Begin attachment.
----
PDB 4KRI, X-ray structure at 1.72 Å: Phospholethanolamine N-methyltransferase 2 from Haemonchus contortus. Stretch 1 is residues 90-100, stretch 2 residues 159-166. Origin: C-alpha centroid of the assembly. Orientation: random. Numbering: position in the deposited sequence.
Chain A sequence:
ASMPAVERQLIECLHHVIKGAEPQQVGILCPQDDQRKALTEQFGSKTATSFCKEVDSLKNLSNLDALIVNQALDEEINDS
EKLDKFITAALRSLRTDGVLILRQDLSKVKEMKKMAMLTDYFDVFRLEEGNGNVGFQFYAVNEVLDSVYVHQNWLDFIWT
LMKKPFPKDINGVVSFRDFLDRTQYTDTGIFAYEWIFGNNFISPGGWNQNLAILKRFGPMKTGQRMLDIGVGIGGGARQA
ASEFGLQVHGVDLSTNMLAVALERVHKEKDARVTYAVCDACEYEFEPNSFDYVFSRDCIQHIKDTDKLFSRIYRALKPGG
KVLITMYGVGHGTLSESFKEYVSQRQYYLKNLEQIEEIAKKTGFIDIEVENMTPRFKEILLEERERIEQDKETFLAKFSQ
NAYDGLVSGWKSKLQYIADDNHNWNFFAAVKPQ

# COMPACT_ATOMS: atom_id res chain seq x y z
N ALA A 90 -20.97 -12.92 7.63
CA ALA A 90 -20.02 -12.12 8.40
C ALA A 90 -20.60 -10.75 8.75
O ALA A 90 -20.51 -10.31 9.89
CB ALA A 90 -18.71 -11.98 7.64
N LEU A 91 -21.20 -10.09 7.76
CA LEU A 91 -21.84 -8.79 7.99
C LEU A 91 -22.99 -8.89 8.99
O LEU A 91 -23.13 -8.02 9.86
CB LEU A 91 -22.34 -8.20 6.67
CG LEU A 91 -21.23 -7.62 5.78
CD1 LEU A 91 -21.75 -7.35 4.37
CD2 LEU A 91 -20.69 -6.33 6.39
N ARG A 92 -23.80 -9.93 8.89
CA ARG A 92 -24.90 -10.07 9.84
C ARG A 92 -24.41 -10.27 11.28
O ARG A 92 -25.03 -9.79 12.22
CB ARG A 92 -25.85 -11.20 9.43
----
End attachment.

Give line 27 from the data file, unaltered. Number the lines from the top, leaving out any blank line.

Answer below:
CB ARG A 92 -25.85 -11.20 9.43